If you have high-functioning anxiety, chances are you get more nervous or stressed before a big event. And no matter how well you cope, these feelings could be the reason you've noticed your digestion gets out of whack before an important moment comes up.
"Ever noticed how right before a stressful event like a big work meeting or an important exam your bodily functions are haywire?" Backe says. "Stress [can cause] your digestive contractions to increase [...] leading to diarrhea." If you've been worried about your finicky stomach, keeping track of when these episodes happen may provide you with some insight.
You Find Yourself Vomiting When You're Stressed
Norepinephrine is a brain chemical that is found to be affected in people with anxiety, and an ingredient in some anxiety medication. If you are dealing with vomiting, your norepinephrine levels might be being affected by your anxiety.
"[If you're vomiting] norepinephrine may be the culprit," Dr. Bostic says. "It decreases blood flow to the gut and slow release of gastric juices and digestive enzymes." If you're on meds, checking in with your psychiatrist about any possible side effects is crucial.
You Are Constipated Without Having Changed Your Diet
One of the norms of living with high-functioning anxiety is a long-term amount of low-level stress. This reality can lead to some less-obvious physical symptoms, like constipation, that are still equally as important to look into and treat.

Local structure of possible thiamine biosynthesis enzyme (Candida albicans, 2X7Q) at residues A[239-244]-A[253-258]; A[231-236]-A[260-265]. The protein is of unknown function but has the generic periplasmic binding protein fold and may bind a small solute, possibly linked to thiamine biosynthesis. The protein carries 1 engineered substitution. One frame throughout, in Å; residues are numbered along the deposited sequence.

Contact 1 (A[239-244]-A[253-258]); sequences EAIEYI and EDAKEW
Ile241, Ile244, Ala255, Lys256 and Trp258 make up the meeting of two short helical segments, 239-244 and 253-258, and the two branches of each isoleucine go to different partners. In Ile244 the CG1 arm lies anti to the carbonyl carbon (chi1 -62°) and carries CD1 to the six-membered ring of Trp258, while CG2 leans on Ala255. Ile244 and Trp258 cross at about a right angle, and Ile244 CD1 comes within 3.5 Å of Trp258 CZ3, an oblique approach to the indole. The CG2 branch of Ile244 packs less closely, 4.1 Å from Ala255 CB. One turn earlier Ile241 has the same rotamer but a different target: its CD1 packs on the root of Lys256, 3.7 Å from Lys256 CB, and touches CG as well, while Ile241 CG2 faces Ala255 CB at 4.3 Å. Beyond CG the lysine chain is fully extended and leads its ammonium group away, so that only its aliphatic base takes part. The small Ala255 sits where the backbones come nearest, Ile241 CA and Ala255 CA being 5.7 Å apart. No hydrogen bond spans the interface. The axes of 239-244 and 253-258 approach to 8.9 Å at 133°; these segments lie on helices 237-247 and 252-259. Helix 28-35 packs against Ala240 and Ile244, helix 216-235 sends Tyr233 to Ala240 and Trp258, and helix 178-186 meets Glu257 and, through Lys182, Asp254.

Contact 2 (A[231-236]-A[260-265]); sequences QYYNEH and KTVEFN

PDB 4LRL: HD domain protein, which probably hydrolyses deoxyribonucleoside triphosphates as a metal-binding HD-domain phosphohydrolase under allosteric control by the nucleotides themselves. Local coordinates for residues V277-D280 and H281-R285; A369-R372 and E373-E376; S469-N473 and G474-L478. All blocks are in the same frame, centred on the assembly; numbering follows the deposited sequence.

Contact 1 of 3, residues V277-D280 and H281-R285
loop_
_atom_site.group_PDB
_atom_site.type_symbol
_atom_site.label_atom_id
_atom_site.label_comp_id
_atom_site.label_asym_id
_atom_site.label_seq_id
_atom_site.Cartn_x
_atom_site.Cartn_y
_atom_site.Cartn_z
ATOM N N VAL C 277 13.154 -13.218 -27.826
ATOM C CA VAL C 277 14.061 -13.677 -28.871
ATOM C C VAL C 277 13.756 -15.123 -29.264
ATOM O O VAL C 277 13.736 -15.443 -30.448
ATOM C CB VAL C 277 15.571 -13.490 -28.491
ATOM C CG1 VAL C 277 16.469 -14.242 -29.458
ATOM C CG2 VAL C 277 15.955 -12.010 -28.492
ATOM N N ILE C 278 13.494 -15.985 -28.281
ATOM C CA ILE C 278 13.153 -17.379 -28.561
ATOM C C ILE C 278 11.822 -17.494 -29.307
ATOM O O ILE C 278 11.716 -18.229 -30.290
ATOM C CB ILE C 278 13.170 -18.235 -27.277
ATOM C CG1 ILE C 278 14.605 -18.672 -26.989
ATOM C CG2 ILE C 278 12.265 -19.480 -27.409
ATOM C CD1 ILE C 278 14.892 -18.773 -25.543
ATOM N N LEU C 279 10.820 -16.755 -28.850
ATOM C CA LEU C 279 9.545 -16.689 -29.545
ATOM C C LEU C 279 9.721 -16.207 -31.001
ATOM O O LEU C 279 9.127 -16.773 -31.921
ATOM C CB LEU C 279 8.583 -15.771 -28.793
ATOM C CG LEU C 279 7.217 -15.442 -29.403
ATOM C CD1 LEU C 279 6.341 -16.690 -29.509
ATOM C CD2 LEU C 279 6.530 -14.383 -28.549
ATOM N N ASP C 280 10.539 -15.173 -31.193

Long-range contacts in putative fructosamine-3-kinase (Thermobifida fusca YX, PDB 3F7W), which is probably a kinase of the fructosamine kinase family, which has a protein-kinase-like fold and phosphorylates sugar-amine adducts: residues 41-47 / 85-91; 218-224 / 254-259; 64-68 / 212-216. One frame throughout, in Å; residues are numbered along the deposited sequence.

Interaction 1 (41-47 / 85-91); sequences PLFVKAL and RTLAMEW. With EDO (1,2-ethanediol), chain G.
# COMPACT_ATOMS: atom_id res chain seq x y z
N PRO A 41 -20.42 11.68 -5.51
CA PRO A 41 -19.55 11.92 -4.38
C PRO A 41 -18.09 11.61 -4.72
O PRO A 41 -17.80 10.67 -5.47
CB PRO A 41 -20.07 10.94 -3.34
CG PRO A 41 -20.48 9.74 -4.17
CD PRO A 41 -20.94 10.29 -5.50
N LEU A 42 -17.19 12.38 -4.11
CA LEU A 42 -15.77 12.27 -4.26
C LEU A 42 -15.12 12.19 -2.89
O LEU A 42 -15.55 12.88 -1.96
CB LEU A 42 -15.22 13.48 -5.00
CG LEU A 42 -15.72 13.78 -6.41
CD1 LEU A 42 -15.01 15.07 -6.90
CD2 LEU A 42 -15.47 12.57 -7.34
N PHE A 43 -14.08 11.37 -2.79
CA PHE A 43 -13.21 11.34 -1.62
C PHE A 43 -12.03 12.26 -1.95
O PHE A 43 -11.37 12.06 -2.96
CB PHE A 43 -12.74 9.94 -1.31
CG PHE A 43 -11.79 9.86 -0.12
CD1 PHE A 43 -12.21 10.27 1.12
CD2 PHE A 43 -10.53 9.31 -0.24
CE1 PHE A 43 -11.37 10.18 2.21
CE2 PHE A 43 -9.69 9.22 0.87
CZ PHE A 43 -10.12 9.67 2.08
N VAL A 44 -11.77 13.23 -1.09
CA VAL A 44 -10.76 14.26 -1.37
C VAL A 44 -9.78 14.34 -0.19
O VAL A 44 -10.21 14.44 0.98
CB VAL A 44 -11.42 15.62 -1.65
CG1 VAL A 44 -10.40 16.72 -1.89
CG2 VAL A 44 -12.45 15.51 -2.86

“Constant anxiety with the steady release of those stress hormones leads to a constant reduction of blood flow to the gut," Dr. Bostic says. "This also means the muscle contractions that push food through the GI tract are slowed, and this can lead to constipation." So, if you feel like you haven't been as regular as you want to be, your anxiety could be at fault. Talking to a registered dietician (RD), or doctor can help.
You Feel A Rock In Your Stomach
Norepinephrine doesn't just cause vomiting, it can also create a more low-grade, long-term nausea that sticks around. If you have high-functioning anxiety and are used to feeling "off," your body might be experiencing an imbalance of this chemical.